On January 1, 2016 California business owners face a host of new laws that go into effect on the first day of the New Year (such as the Fair Pay act, more on that here). One of them is AB 1513, which creates a new California Labor Code § 226.2 and rewrites and redefines the rules governing piece-rate compensation in California. Employees who are paid piece rates and commission payments are paid by results instead of getting an hourly or weekly pay rate. In other words, what a “piece rate” employee earns each week will vary depending on how much work they do. One of the largest industries in California affected by this new law is the automotive industry, though any business with piece rate employees on the payroll must take this new law into consideration.
Auto dealers and all employers paying employees on a piece-rate basis must:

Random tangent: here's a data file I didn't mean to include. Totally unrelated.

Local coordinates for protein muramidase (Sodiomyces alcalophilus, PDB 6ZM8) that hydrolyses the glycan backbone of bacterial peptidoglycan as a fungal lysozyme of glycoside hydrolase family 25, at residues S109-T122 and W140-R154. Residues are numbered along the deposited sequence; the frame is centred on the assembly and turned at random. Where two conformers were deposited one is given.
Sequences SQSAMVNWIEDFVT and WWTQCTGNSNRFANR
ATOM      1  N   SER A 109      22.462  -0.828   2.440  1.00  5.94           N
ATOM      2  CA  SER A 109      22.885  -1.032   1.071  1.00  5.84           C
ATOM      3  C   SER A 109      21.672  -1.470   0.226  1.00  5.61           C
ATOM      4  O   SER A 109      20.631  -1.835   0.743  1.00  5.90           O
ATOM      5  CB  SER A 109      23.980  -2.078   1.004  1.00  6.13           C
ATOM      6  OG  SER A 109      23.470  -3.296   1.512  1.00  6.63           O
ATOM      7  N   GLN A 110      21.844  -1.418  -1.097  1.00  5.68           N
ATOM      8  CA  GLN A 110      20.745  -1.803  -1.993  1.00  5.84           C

1. Separately compensate employees for time spent taking rest breaks.
2. Separately compensate employees for “other nonproductive time.”
3. Provide additional relevant information on required wage statements.
Under the new law, “other nonproductive time” is considered time under the employer’s control, exclusive of rest and recovery periods, that is not directly related to the activity being compensated on the piece-rate basis and must be compensated at a rate not less than the applicable minimum wage.
When it comes to piece-rate employee pay stubs, wage statements must include:
· the hours spent on rest breaks,
· the rate paid for such rest breaks,
· the gross wages paid for such rest breaks,
· hours spent on “other nonproductive time,”
· the rate paid for such “other nonproductive time,” and
· the gross wages paid for such “other nonproductive time.”
What does this mean for California Employers?
In light of Labor Code § 226.2, all employers paying employees on a piece-rate basis must take a close look at current payroll practices. For more information on how to successfully navigate this new piece of legislation, please contact experienced business lawyer Drew E. Pomerance today.